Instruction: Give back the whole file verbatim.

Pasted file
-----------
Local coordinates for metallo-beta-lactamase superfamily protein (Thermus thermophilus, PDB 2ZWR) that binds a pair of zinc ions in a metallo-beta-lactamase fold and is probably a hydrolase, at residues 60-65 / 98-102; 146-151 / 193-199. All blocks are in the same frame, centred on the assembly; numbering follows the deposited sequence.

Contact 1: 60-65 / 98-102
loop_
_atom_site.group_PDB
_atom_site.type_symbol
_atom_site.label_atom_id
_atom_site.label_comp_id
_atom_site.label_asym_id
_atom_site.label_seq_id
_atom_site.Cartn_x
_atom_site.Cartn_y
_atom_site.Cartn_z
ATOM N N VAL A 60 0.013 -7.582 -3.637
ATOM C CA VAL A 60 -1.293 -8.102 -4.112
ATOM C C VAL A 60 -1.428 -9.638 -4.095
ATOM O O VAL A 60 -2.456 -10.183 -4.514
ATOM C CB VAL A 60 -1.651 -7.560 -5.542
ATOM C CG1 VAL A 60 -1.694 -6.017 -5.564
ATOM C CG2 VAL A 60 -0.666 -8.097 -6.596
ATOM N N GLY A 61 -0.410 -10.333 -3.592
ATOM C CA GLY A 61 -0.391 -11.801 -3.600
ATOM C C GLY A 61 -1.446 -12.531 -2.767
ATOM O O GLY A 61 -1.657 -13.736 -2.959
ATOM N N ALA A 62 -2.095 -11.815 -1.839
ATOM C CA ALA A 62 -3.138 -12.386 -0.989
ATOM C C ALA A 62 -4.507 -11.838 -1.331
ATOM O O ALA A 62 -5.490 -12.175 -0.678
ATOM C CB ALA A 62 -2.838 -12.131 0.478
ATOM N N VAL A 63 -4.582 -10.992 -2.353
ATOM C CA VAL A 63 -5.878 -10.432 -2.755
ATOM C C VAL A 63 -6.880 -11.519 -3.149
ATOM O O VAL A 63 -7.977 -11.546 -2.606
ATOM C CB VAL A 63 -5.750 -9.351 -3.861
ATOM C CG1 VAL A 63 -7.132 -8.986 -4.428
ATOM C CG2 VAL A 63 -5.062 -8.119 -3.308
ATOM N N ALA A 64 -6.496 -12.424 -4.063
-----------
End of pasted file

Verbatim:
Local coordinates for metallo-beta-lactamase superfamily protein (Thermus thermophilus, PDB 2ZWR) that binds a pair of zinc ions in a metallo-beta-lactamase fold and is probably a hydrolase, at residues 60-65 / 98-102; 146-151 / 193-199. All blocks are in the same frame, centred on the assembly; numbering follows the deposited sequence.

Contact 1: 60-65 / 98-102
loop_
_atom_site.group_PDB
_atom_site.type_symbol
_atom_site.label_atom_id
_atom_site.label_comp_id
_atom_site.label_asym_id
_atom_site.label_seq_id
_atom_site.Cartn_x
_atom_site.Cartn_y
_atom_site.Cartn_z
ATOM N N VAL A 60 0.013 -7.582 -3.637
ATOM C CA VAL A 60 -1.293 -8.102 -4.112
ATOM C C VAL A 60 -1.428 -9.638 -4.095
ATOM O O VAL A 60 -2.456 -10.183 -4.514
ATOM C CB VAL A 60 -1.651 -7.560 -5.542
ATOM C CG1 VAL A 60 -1.694 -6.017 -5.564
ATOM C CG2 VAL A 60 -0.666 -8.097 -6.596
ATOM N N GLY A 61 -0.410 -10.333 -3.592
ATOM C CA GLY A 61 -0.391 -11.801 -3.600
ATOM C C GLY A 61 -1.446 -12.531 -2.767
ATOM O O GLY A 61 -1.657 -13.736 -2.959
ATOM N N ALA A 62 -2.095 -11.815 -1.839
ATOM C CA ALA A 62 -3.138 -12.386 -0.989
ATOM C C ALA A 62 -4.507 -11.838 -1.331
ATOM O O ALA A 62 -5.490 -12.175 -0.678
ATOM C CB ALA A 62 -2.838 -12.131 0.478
ATOM N N VAL A 63 -4.582 -10.992 -2.353
ATOM C CA VAL A 63 -5.878 -10.432 -2.755
ATOM C C VAL A 63 -6.880 -11.519 -3.149
ATOM O O VAL A 63 -7.977 -11.546 -2.606
ATOM C CB VAL A 63 -5.750 -9.351 -3.861
ATOM C CG1 VAL A 63 -7.132 -8.986 -4.428
ATOM C CG2 VAL A 63 -5.062 -8.119 -3.308
ATOM N N ALA A 64 -6.496 -12.424 -4.063